Former Baltimore Ravens lineman Jonathan Ogden is the first Raven to be inducted into the Pro Football Hall of Fame. (Kevin Richardson/Baltimore Sun video)

A candidate needed at least 80-percent support from the 43 media members who gathered at a closed-door meeting in New Orleans Saturday to pick the 2013 class. Only five could be selected from the 15 “modern-era” finalists. Voters said the discussion took about eight hours, with the debate on Parcells alone lasting an hour.

“It’s about as long a discussion as we’ve ever had,” said voter Rick Gosselin of the Dallas Morning News. “It was a very competitive class.”

Ogden and fellow members of the 2013 class will be enshrined in the Hall of Fame in Canton, Ohio on the weekend of Aug. 2-4.

“I was just very happy happy for him, very happy for his family, and happy for Baltimore,” said Mayor Stephanie Rawlings-Blake, who appeared in a pro-casino campaign ad with Ogden last fall and called him her favorite player. “It's a good omen for tomorrow.”

Sentiment for Modell

Modell, who died in September at age 87, was a finalist for the first time since 2001. It was an important milestone for his Hall of Fame candidacy, because unlike the semifinalists, who are winnowed down through a mail-in vote, all 17 finalists were actively discussed by the panel of media members that picks the Hall of Fame class.

“We are obviously disappointed, but extremely grateful that Art Modell was considered among 17 high quality candidates,’’ his son, David Modell, said Saturday. “It really is an incredible honor to be considered. We love Art and were disappointed for him, naturally, as people who love each other would be, but the Modell family is so excited that the Baltimore Ravens will be playing in the Super Bowl tomorrow with my father’s name on their chests.”

Modell was one of the first five candidates eliminated as the voters narrowed the field on Saturday.

Many NFL executives, including Newsome and Bisciotti, have called for Modell’s induction, noting his 43-year tenure as an owner and his leadership in building the league’s television presence and in adding diversity to its front offices.

Modell was widely admired in Baltimore, both because he restored pro football to a city that had lost its beloved Colts in 1984 and because he embraced his new home through major philanthropic efforts in the arts and medicine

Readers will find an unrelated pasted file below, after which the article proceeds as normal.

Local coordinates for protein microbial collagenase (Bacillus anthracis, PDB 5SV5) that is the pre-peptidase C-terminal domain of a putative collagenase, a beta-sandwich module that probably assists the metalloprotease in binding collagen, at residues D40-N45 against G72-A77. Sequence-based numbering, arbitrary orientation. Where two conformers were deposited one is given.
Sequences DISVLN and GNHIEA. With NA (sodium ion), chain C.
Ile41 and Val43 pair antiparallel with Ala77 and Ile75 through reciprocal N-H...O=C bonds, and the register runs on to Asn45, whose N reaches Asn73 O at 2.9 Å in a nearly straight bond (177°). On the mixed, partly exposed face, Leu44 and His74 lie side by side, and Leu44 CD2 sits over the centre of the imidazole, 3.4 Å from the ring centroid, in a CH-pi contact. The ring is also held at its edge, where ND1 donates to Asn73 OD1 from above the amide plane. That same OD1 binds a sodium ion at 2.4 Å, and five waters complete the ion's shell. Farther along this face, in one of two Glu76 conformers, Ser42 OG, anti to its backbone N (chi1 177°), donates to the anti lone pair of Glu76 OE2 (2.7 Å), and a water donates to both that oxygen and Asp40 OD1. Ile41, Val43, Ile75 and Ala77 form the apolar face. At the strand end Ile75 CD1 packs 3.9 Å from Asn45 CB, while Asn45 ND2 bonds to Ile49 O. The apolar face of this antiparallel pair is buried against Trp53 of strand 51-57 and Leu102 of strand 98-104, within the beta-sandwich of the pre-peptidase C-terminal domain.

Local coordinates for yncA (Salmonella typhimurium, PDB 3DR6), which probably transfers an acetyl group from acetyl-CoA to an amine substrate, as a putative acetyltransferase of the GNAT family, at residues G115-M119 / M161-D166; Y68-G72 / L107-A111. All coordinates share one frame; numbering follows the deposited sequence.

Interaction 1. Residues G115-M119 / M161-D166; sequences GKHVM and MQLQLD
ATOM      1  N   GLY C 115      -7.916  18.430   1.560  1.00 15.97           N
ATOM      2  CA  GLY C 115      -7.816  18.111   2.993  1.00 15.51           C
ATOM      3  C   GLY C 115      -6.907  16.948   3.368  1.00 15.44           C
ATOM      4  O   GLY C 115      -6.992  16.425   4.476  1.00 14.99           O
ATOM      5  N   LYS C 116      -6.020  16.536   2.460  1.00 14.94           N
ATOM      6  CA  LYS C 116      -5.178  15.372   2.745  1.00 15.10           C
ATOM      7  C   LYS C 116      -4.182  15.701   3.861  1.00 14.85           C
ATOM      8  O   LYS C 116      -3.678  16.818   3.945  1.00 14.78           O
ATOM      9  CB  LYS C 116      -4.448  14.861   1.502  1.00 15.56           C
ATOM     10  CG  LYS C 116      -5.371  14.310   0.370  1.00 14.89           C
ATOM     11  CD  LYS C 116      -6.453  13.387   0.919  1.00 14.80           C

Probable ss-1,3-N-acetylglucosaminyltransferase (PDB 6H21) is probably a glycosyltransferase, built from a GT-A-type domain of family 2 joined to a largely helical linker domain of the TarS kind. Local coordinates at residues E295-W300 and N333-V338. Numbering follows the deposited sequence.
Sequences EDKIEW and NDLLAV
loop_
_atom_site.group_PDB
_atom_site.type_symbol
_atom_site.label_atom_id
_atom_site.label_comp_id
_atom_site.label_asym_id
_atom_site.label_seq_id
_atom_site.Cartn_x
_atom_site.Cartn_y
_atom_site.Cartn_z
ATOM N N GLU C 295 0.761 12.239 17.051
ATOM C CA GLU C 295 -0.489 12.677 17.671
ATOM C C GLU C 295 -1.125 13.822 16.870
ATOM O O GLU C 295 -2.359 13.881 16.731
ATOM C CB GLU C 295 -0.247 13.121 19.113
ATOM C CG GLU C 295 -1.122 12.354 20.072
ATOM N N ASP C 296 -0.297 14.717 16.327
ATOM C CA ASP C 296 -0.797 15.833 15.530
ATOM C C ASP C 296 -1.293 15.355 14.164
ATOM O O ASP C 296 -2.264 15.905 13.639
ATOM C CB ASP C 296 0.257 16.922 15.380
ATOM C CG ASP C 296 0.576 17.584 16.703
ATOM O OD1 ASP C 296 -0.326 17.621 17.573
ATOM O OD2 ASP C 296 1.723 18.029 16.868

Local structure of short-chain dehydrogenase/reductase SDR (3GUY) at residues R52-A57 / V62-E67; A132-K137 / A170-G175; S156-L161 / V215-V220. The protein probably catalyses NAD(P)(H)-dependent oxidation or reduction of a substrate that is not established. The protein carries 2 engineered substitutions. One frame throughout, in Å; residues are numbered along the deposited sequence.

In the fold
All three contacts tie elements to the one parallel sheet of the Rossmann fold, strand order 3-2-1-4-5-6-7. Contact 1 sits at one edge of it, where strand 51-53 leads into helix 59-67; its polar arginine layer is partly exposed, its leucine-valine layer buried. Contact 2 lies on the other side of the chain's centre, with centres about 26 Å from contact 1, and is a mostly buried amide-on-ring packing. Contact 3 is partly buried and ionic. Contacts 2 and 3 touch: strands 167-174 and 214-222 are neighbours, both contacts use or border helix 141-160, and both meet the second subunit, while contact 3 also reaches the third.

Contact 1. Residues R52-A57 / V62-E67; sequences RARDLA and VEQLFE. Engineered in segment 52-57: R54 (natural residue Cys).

He also had strong advocates among the Hall of Fame voters, but skepticism about his case lingers, with some voters saying they can’t get past the fact he wounded a loyal fanbase when he moved his franchise from Cleveland.

Modell said he had to make the difficult decision to avoid bankruptcy. But many Browns fans have never forgiven him and continue to campaign against his induction to the Hall of Fame, located only 60 miles away from downtown Cleveland.

He also faced stiff competition on the ballot, which some voters called the deepest in memory. Others who fell short of selection included former San Francisco 49ers owner Eddie Debartolo Jr., New York Giants defensive end Michael Strahan and Charles Haley, a brilliant pass rusher for multiple teams. Voters say it’s extremely hard for owners and coaches to beat out players.

“It’s not just that they hate Art because he left Cleveland,” said longtime Baltimore broadcaster Scott Garceau, the city’s representative on the selection panel. “I think maybe the greater reason is that it’s very tough for contributors.”

Garceau said he told Modell before he died that “you know you were Hall of Fame caliber. It’s just a matter of when the [voting] room catches up to you.”
Baltimore Sun reporters Peter Schmuck and Aaron Wilson contributed to this article.


Born: July 31, 1974 in Washington, D.C.

High school: St. Albans

College: UCLA

Drafted: By Ravens, fourth overall in 1996

Career highlights: An 11-time Pro Bowler (1997-2007) who ranks third in games played by a Raven (177) and is second in games started (176). … 10-time All-Pro (1996-2004, 2006). … Super Bowl XXXV champion (2000). … Helped Jamal Lewis set a franchise record with 2,066 rushing yards in 2003, the third-most single-season rushing yards in NFL history.